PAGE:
The contract expressly authorized Son Fo. & Co. to insure the launch in their own name and to charge the estimated cost of the premiums with interest at the rate of ten per centum to Oria, and there is much force in the contention of counsel for Oria at least to the extent that under all the circumstances, it was the duty of Song Fo. & Co. to insure the vessel if they could. But there is nothing in the record which would justify a holding that Song Fo. & Co. obligated themselves to insure the launch at all events. There is nothing in the written contract, examined in the light of all the surrounding circumstances, which justifies an inference that there was any thought in the mind of either of the parties that the vendor of the launch would himself insure her against loss or damage during the long period allowed for the payment of the purchase price; yet that substantially would be the effect of the assumption of an obligation to insure and keep her insured at all events. On the contrary, the language of the contract, which authorized Song Fo. & Co. to take out insurance in their own name and to charge the amount of the premium to Oria, when read in the light of the transaction of which it was a part, imposed at most, a duty upon Song Fo. & Co. to take such reasonable measures looking to the insurance of the vessel as might be required of a prudent man in connection with the insurance of his own property.
The undisputed evidence of record shows that Song Fo. & Co. did in fact make a bona fide attempt to insure the launch, and to that end did all in their power and adopted all available means which could reasonably be required of them. It appears, however, that partly due to the dangerous nature of the coast of Samar along which Oria desired to operate the launch, and partly due to some lack of confidence in the character and reputation of the owner of the property for which application for insurance was made, the local agents of the marine insurance companies declined to accept the risk without previous communication with their foreign principals: and the launch was lost before they could ascertain the wishes of these principals as to the execution of an insurance contract. It appears also that Oria, who had exclusive control of the operation of the vessel, sent her from Manila to Samar on the trip in the course of which she was shipwrecked, well knowing that she had not yet been insured; and that Song Fo. & Co. had no power to interfere, or to keep her in port pending their application for insurance. Indeed it is evident that under the terms of the deed of sale, they would not have had the right to detain the vessel in a place of safety, against the wishes of Oria, had the insurance agents definitely declined their insurance proposals.
Under these circumstances we are of opinion and so hold the Song Fo & Co. were in no wise responsible under the contract for the loss of the launch without insurance, and that the contentions of the defendant in this regard furnish no defense to the action against him for the purchase price agreed upon in the deed of sale.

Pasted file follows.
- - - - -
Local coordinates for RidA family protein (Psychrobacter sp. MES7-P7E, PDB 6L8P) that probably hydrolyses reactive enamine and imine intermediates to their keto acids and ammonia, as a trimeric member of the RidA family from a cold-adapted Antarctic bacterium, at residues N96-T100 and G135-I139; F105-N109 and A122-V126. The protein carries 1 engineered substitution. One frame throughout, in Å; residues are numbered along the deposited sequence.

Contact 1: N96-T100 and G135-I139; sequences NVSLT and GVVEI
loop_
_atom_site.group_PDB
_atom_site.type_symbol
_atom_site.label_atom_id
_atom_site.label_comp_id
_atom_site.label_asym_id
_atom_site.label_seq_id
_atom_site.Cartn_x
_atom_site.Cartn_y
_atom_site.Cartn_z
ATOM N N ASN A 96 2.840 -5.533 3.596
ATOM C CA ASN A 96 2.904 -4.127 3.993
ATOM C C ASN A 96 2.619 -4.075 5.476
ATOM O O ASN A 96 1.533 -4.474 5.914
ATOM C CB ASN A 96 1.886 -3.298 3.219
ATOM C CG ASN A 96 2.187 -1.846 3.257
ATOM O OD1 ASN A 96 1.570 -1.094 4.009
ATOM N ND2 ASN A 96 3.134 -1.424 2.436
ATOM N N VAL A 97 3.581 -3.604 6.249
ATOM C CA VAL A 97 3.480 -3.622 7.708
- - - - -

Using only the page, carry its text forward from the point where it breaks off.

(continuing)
Coming now to examine the contentions of the plaintiffs on their appeal, we think that the trial judge erred in declining to render judgment in their favor for the total amount of the purchase price of the launch. He appears to have relied upon the provisions of article 1125 of the Civil Code but to have overlooked the co-related provisions of article 1129 of the same code.
These articles are as follows:jgc:chanrobles.com.ph
"1125. Obligations, the fulfillment of which has been fixed for a certain day, are exigible only when such day arrives.
"By a certain day is understood one which shall necessarily arrive, even when the date of the arrival is unknown.
"When the uncertainty consists in the arrival or nonarrival of the day, then the obligation is conditional and shall be controlled by the rules of the preceding section.
"1129. The debtor shall lose all right to profit by the term:jgc:chanrobles.com.ph
"1. When, after the obligation has been contracted, it appears that he is insolvent, unless he gives security for the debt.
"2. When he does not give to the creditor the security he does to give.
"3. When by his own acts, he has reduced such security, after giving it, or when it disappears through an unforeseen event (vis major), unless it is immediately substituted by a new one equally safe."cralaw virtua1aw library
The security for the payment of the purchase price of the launch itself having disappeared as a result of an unforeseen event (vis major), and no other security having been substituted therefor, the plaintiffs were clearly entitled to recover judgment not only for the installments of the indebtedness due under the terms of the contract at the time when they instituted their action, but also for all installments which, but for the loss of the vessel, had not matured at that time.
The judgment entered in the court below should be modified by substituting for so much thereof as provides for the recovery by the plaintiff of P6,000 together with interest at the rate of 10 per centum per annum from the 15th day of November 1911, a provision for the recovery of P16,500 together with interest at the rate of ten per centum per annum, from the 15th day of November, 1911, and thus modified, the judgment appealed from should be affirmed with the costs of this instance against the Appellant. So ordered.
Arellano, C.J., Torres, Johnson, Moreland, Trent, and Araullo, JJ., concur.